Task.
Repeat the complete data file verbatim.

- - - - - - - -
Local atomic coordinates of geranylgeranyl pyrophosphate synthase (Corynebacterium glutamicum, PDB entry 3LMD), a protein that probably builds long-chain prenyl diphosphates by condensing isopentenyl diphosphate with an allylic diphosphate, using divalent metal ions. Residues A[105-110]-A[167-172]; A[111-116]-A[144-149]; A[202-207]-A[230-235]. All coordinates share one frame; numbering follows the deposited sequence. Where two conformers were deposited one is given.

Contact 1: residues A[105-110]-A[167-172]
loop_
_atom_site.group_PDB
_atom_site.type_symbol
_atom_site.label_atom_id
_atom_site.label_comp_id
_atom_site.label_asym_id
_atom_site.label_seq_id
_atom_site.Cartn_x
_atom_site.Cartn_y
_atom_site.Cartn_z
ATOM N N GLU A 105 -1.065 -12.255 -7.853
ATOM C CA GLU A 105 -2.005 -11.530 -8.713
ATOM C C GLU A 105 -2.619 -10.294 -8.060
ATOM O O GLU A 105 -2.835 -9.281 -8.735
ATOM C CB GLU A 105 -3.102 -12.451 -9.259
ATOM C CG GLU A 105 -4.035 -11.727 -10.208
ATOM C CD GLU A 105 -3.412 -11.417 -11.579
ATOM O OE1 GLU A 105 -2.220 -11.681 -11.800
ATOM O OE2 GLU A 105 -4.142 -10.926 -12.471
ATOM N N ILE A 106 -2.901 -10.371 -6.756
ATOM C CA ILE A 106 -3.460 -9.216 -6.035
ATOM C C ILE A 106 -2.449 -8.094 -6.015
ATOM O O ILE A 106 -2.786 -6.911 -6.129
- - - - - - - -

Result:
Local atomic coordinates of geranylgeranyl pyrophosphate synthase (Corynebacterium glutamicum, PDB entry 3LMD), a protein that probably builds long-chain prenyl diphosphates by condensing isopentenyl diphosphate with an allylic diphosphate, using divalent metal ions. Residues A[105-110]-A[167-172]; A[111-116]-A[144-149]; A[202-207]-A[230-235]. All coordinates share one frame; numbering follows the deposited sequence. Where two conformers were deposited one is given.

Contact 1: residues A[105-110]-A[167-172]
loop_
_atom_site.group_PDB
_atom_site.type_symbol
_atom_site.label_atom_id
_atom_site.label_comp_id
_atom_site.label_asym_id
_atom_site.label_seq_id
_atom_site.Cartn_x
_atom_site.Cartn_y
_atom_site.Cartn_z
ATOM N N GLU A 105 -1.065 -12.255 -7.853
ATOM C CA GLU A 105 -2.005 -11.530 -8.713
ATOM C C GLU A 105 -2.619 -10.294 -8.060
ATOM O O GLU A 105 -2.835 -9.281 -8.735
ATOM C CB GLU A 105 -3.102 -12.451 -9.259
ATOM C CG GLU A 105 -4.035 -11.727 -10.208
ATOM C CD GLU A 105 -3.412 -11.417 -11.579
ATOM O OE1 GLU A 105 -2.220 -11.681 -11.800
ATOM O OE2 GLU A 105 -4.142 -10.926 -12.471
ATOM N N ILE A 106 -2.901 -10.371 -6.756
ATOM C CA ILE A 106 -3.460 -9.216 -6.035
ATOM C C ILE A 106 -2.449 -8.094 -6.015
ATOM O O ILE A 106 -2.786 -6.911 -6.129